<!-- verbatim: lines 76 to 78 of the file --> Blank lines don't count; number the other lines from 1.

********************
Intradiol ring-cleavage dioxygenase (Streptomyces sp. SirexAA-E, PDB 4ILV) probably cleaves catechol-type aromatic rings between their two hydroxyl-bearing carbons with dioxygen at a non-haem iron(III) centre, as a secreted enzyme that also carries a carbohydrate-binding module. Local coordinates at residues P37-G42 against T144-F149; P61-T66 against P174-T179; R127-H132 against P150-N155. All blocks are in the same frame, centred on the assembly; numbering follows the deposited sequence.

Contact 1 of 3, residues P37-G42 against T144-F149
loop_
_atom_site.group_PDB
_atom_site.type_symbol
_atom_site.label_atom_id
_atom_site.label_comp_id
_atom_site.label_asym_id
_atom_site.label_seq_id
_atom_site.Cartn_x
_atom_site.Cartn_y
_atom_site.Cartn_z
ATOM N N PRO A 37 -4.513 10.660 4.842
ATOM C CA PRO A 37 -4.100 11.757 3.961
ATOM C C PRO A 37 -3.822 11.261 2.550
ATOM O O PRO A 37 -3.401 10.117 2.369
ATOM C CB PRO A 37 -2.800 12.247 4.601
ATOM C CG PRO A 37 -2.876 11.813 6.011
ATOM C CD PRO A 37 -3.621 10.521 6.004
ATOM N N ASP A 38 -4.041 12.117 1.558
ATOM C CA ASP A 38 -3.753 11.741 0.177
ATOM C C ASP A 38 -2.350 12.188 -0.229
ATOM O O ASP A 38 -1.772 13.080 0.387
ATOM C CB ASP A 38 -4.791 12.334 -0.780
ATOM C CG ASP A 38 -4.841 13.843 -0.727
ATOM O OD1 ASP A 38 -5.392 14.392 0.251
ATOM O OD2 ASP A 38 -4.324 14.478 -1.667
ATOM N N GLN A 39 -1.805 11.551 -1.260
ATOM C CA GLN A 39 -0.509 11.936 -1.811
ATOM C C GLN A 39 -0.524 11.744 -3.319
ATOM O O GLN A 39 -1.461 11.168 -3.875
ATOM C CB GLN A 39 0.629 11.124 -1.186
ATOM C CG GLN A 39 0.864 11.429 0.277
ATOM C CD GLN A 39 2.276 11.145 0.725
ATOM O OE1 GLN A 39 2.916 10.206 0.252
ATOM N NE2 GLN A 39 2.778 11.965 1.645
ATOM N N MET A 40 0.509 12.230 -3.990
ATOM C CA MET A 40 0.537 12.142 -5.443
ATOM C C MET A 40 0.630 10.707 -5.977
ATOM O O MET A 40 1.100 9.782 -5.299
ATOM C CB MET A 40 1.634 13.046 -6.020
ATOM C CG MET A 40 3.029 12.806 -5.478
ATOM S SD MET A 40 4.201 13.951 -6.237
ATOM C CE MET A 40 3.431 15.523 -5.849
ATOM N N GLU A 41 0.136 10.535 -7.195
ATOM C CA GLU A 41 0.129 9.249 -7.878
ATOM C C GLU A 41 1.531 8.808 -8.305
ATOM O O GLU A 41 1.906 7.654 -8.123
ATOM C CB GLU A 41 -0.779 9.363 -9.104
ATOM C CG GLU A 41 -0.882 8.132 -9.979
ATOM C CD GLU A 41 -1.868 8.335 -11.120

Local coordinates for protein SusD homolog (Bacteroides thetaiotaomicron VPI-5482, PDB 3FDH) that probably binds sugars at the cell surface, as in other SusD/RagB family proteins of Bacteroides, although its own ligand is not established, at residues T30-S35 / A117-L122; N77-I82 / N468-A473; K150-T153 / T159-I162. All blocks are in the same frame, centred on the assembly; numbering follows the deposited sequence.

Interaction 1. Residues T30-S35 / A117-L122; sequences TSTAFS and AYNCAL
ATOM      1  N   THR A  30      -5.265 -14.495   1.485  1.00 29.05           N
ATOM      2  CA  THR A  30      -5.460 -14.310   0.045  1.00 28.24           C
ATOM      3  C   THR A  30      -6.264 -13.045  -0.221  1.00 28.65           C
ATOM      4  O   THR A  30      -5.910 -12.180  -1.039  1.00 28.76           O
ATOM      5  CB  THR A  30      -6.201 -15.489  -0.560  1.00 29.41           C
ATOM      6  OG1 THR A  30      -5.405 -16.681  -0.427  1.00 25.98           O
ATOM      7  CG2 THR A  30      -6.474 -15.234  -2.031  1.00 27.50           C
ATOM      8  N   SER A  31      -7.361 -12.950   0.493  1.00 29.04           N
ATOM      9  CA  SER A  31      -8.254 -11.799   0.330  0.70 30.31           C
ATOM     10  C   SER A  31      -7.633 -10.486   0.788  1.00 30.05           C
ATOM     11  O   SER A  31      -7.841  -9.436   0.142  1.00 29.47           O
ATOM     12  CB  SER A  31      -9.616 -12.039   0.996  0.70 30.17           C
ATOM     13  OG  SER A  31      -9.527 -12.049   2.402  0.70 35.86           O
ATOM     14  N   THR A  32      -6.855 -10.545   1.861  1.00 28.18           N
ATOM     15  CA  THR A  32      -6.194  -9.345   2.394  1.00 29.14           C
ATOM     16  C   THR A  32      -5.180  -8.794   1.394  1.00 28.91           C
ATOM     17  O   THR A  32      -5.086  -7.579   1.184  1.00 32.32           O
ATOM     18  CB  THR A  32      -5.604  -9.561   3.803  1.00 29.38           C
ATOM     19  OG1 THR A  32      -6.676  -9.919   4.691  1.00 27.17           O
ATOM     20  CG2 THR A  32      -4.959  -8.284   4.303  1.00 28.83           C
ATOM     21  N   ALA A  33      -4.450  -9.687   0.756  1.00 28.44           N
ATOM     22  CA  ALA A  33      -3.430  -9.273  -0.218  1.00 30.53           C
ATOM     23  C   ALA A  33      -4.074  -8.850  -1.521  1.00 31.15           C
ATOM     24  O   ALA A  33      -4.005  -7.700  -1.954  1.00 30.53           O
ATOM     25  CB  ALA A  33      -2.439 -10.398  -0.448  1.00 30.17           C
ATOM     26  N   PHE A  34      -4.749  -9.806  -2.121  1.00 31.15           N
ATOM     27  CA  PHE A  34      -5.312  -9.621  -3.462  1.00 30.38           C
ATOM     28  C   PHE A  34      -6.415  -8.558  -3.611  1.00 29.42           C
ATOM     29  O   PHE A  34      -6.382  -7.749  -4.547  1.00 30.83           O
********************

ATOM     23  C   ALA A  33      -4.074  -8.850  -1.521  1.00 31.15           C
ATOM     24  O   ALA A  33      -4.005  -7.700  -1.954  1.00 30.53           O
ATOM     25  CB  ALA A  33      -2.439 -10.398  -0.448  1.00 30.17           C